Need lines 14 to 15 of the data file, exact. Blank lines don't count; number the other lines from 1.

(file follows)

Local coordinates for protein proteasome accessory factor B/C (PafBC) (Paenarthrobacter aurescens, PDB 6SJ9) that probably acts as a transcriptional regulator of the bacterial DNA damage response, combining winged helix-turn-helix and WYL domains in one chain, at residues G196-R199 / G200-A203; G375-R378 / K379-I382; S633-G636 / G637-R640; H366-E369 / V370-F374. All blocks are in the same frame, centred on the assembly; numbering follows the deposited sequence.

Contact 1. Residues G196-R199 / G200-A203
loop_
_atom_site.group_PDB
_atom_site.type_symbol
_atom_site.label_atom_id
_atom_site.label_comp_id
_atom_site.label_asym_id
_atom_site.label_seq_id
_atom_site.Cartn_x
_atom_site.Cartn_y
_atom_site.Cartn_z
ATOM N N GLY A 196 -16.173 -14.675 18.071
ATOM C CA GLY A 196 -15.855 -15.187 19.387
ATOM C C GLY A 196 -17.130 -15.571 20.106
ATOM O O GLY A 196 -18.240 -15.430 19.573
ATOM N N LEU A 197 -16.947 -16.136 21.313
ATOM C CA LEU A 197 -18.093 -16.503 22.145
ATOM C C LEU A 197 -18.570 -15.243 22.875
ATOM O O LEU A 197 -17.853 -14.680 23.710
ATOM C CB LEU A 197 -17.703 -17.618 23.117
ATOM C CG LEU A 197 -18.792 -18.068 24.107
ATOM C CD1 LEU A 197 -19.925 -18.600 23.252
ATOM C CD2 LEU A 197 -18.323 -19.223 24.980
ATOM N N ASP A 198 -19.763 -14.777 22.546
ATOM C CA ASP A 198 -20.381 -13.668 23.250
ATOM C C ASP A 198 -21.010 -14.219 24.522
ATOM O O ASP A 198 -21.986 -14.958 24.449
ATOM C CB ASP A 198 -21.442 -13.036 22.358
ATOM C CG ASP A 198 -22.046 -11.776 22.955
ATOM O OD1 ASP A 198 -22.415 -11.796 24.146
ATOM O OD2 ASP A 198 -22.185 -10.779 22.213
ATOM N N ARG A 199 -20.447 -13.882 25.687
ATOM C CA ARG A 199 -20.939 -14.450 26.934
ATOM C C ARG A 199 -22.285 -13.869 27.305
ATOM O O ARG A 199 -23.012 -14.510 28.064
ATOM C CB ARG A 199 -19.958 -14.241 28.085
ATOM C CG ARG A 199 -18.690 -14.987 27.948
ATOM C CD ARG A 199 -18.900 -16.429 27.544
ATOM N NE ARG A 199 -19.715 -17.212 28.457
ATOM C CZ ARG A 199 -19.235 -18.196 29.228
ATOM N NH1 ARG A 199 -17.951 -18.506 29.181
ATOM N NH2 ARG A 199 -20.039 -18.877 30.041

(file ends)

ATOM C CA GLY A 196 -15.855 -15.187 19.387
ATOM C C GLY A 196 -17.130 -15.571 20.106